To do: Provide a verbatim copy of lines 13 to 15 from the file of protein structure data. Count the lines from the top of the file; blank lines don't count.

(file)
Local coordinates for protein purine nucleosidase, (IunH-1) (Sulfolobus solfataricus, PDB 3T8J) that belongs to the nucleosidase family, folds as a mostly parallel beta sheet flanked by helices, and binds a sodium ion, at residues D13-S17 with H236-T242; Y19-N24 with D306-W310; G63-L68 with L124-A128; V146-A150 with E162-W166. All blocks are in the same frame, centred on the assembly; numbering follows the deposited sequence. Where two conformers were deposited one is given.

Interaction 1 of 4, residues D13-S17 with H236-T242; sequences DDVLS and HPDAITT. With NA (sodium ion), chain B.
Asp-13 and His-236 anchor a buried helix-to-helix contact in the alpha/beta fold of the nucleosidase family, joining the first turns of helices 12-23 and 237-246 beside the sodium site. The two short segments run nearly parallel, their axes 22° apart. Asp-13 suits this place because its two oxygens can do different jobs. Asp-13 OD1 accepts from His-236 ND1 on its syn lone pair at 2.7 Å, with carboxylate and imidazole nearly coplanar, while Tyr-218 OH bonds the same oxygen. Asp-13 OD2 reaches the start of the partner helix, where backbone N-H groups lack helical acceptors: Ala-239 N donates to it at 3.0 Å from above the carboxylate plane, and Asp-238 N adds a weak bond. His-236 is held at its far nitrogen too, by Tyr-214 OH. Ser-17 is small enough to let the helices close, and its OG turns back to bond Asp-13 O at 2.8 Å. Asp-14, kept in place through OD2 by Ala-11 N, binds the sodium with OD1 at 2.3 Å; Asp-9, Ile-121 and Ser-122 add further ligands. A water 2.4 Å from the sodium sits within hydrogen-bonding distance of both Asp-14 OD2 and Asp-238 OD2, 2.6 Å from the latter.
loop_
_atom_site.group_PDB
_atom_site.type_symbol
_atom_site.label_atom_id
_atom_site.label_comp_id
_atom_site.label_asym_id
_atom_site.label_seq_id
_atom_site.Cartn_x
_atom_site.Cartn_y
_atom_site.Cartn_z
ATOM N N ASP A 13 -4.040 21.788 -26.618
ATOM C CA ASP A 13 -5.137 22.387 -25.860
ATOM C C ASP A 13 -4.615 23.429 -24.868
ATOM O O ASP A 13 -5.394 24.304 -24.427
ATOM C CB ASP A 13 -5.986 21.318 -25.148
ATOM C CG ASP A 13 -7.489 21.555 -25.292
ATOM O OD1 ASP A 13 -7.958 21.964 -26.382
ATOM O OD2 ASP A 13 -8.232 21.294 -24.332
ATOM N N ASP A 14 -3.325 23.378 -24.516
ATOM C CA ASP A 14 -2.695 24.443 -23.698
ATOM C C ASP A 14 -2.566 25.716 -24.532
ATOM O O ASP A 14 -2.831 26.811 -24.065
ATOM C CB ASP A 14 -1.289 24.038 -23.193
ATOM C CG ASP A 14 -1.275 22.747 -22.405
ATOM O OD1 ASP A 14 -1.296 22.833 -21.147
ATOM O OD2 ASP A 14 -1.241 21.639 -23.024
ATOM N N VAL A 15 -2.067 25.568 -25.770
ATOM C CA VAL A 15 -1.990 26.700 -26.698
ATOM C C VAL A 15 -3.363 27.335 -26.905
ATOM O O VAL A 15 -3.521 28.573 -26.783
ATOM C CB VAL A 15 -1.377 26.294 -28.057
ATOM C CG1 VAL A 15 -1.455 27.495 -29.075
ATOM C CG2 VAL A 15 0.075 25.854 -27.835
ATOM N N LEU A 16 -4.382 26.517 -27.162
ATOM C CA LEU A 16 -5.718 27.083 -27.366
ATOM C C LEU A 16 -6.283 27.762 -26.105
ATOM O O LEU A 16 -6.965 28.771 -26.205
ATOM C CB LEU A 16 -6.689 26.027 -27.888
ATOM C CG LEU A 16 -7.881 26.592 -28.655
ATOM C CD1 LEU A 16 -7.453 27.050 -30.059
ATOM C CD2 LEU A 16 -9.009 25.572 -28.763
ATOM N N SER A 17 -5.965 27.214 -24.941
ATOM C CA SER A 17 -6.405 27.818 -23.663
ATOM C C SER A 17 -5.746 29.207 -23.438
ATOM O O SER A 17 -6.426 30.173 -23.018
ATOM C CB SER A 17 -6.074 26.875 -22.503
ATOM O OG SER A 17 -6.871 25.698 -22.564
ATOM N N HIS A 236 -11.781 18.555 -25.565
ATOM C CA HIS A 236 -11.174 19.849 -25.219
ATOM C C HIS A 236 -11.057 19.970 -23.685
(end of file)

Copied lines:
_atom_site.Cartn_z
ATOM N N ASP A 13 -4.040 21.788 -26.618
ATOM C CA ASP A 13 -5.137 22.387 -25.860